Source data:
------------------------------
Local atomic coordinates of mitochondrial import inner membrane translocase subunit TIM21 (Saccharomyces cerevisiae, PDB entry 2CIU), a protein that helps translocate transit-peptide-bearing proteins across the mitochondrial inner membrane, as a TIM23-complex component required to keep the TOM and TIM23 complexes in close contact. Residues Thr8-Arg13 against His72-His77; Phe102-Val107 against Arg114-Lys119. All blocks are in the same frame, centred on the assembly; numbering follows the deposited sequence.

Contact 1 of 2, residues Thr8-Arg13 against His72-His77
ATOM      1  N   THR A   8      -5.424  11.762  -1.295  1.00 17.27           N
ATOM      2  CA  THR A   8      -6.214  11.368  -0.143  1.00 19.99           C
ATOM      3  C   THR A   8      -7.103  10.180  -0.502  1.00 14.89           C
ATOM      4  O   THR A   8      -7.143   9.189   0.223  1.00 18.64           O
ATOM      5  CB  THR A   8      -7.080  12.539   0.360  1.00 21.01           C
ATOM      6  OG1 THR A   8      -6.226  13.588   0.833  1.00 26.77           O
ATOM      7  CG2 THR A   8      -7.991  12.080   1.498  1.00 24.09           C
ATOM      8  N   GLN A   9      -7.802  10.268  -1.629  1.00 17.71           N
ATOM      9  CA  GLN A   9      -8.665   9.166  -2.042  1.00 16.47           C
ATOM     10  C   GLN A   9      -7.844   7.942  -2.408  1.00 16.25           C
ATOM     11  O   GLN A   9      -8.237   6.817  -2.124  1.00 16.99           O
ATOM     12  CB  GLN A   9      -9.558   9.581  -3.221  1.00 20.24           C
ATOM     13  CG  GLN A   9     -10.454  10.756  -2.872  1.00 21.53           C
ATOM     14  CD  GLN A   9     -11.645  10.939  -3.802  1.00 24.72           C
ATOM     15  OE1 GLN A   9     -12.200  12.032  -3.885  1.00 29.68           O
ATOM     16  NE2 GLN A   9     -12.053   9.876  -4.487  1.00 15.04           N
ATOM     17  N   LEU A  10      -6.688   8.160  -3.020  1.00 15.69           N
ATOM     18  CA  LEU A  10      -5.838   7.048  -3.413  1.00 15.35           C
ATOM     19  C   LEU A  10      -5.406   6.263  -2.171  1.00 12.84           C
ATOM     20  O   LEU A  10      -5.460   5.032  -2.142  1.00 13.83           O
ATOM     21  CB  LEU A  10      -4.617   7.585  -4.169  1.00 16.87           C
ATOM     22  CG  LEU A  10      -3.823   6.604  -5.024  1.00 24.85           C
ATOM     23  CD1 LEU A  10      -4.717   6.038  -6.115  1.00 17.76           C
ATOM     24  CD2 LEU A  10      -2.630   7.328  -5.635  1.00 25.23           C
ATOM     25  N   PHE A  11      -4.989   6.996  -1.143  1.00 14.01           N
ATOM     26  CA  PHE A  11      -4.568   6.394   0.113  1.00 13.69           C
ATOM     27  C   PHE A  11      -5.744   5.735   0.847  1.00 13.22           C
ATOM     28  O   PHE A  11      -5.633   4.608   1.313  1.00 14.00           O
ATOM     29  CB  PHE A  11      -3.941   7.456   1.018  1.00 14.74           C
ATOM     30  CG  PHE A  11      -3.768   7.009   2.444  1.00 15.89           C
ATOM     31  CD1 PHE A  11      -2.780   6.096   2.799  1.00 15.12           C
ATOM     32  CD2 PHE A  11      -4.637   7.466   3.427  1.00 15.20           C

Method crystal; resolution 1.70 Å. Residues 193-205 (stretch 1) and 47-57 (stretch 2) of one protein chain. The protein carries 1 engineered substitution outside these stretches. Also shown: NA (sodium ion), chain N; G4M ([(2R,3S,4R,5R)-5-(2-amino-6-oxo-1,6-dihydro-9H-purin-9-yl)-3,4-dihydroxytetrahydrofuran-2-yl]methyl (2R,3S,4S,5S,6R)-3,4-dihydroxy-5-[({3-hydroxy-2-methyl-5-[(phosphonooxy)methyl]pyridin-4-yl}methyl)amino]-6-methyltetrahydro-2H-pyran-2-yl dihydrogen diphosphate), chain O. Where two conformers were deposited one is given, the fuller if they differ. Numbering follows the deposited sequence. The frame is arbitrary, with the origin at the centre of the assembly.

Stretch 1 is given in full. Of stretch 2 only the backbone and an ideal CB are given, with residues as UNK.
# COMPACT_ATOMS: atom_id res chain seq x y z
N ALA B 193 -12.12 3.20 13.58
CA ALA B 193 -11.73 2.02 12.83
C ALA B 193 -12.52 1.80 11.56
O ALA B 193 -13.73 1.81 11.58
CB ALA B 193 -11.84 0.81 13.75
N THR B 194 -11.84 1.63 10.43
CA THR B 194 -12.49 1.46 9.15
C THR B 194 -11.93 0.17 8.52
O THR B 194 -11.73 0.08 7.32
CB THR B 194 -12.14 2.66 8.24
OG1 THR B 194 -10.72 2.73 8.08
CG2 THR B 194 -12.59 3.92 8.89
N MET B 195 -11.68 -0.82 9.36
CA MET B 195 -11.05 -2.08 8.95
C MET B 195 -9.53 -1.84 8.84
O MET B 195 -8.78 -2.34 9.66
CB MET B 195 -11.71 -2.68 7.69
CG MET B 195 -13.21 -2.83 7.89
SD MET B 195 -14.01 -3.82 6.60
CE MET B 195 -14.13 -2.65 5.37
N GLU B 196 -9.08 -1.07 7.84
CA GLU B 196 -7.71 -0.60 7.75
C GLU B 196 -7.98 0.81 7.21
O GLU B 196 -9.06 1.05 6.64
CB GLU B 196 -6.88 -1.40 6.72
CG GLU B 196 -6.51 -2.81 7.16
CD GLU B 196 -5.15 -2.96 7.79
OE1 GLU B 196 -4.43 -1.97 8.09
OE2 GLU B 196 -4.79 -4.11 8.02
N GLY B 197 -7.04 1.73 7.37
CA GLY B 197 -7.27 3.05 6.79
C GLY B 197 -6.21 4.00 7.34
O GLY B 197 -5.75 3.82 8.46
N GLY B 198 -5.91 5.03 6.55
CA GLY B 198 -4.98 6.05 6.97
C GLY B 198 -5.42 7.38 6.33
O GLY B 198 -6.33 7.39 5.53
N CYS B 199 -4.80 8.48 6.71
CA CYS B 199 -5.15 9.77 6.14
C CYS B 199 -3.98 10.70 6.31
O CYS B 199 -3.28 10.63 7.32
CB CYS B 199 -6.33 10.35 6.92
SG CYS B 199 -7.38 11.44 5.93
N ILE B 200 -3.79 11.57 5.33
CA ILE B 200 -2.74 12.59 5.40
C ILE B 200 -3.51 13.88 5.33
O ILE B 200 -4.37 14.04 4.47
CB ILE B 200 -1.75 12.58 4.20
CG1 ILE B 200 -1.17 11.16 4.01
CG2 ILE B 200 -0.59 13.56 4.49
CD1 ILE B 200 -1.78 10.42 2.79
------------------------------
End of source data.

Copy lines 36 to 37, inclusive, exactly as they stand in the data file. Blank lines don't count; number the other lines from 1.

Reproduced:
Stretch 1 is given in full. Of stretch 2 only the backbone and an ideal CB are given, with residues as UNK.
# COMPACT_ATOMS: atom_id res chain seq x y z